We concluded that SLCM-N was no longer necessary given the deterrence contribution of the W76-2, uncertainty regarding whether SLCM-N on its own would provide leverage to negotiate arms control limits on Russia’s NSNW, and the estimated cost of SLCM-N in light of other nuclear modernization programs and defense priorities.

US  Defense Secretary Lloyd Austin has also defended the decision by saying that the U.S. nuclear weapons inventory is already significant and that officials had determined the submarine-launched cruise missile wasn’t a necessary add.

“We determined, as we looked at our inventory, that we did not need that capability. We have a lot of capability in our nuclear inventory,” Austin told reporters at the Pentagon.

Of course, the Biden Administration’s decision to cancel the missile falls in line with the US Navy’s fiscal 2023 budget request released earlier this year.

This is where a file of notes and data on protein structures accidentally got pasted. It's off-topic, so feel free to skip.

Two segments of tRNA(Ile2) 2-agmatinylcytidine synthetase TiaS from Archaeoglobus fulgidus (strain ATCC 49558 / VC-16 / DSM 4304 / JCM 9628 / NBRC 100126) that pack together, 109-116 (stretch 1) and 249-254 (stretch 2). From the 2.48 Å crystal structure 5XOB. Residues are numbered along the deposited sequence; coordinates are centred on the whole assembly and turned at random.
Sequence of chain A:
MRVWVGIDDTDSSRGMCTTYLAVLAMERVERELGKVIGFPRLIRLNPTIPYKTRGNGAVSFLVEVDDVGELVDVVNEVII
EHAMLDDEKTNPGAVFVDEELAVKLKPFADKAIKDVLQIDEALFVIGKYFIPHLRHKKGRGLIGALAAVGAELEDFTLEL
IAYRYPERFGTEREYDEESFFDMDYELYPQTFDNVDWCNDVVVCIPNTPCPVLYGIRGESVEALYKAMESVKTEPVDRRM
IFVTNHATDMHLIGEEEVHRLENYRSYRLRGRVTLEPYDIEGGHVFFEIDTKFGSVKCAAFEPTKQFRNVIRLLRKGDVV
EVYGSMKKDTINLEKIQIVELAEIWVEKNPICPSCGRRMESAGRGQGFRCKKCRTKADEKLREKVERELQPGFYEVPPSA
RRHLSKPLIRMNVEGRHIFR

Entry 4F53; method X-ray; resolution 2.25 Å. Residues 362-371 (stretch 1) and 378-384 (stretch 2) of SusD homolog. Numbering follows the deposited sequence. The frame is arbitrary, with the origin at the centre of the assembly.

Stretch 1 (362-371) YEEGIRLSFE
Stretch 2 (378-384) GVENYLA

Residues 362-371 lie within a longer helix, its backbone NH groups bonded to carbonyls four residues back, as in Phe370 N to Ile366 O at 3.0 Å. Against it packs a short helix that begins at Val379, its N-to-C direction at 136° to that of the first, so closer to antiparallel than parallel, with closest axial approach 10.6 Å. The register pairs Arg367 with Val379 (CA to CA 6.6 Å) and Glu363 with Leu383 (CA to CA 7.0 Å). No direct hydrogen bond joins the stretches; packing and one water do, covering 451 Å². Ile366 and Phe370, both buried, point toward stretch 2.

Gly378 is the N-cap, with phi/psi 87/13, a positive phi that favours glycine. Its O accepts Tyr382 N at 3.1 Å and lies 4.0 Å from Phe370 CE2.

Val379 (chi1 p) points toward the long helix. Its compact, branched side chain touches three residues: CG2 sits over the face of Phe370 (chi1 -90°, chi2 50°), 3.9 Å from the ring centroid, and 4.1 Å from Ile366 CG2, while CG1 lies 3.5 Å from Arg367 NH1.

The service hoped to eliminate funding for research and development into the new SLCM-N, indicating that the program was “cost prohibitive and the acquisition schedule would have delivered capability late to need.”  It was feared that even with full funding, the missiles would not be ready until 2035.

Incidentally, the Congressional Budget Office estimated in 2021 that the new cruise missile and its warhead would cost $10 billion through 2030.

However, it is surprising that General Mark Milley, the Chairman of the Joint Chiefs of Staff, in April had told Congress that his views on the SLCM-N and other low-yield nuclear weapons have not altered since the program was announced by the Trump Administration in 2018.

According to him, they “are necessary to enable our flexible and tailored deterrence strategy as we modernize aging nuclear forces.” He pointed out to the House Armed Services Committee in April, “My position on SLCM-N has not changed. My general view is that this President or any President deserves to have multiple options to deal with national security situations.”